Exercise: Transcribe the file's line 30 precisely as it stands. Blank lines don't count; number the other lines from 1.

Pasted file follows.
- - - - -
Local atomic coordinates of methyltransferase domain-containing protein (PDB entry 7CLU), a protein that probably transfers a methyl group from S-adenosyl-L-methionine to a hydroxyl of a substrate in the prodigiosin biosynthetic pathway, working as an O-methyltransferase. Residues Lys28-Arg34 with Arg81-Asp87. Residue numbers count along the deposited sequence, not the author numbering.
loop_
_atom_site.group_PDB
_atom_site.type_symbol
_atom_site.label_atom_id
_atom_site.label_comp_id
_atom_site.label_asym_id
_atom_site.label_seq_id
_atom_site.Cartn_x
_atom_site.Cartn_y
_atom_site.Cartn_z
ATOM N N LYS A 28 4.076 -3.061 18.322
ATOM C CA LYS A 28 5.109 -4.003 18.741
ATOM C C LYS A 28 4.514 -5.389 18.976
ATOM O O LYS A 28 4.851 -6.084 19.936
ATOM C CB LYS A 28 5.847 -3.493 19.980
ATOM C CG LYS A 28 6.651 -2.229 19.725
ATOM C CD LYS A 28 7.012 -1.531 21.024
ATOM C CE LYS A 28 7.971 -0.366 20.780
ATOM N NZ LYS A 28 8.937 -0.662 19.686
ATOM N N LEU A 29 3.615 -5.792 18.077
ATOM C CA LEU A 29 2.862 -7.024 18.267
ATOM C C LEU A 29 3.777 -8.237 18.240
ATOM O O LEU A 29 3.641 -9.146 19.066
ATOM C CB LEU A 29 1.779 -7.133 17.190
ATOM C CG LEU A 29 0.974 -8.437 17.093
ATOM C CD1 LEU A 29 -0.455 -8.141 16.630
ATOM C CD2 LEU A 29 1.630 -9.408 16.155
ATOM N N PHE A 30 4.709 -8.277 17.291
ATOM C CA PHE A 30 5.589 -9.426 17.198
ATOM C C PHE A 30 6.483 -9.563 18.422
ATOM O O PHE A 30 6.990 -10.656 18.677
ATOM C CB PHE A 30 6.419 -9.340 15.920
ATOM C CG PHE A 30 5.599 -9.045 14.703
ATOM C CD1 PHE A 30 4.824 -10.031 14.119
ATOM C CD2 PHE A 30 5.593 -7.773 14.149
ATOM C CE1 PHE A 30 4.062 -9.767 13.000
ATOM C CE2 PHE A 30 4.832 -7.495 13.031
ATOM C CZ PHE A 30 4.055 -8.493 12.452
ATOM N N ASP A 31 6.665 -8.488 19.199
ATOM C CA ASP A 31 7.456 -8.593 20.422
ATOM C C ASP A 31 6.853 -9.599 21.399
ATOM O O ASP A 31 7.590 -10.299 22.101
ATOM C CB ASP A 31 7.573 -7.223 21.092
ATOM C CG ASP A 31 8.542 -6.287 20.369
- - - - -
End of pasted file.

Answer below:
ATOM C CA PHE A 30 5.589 -9.426 17.198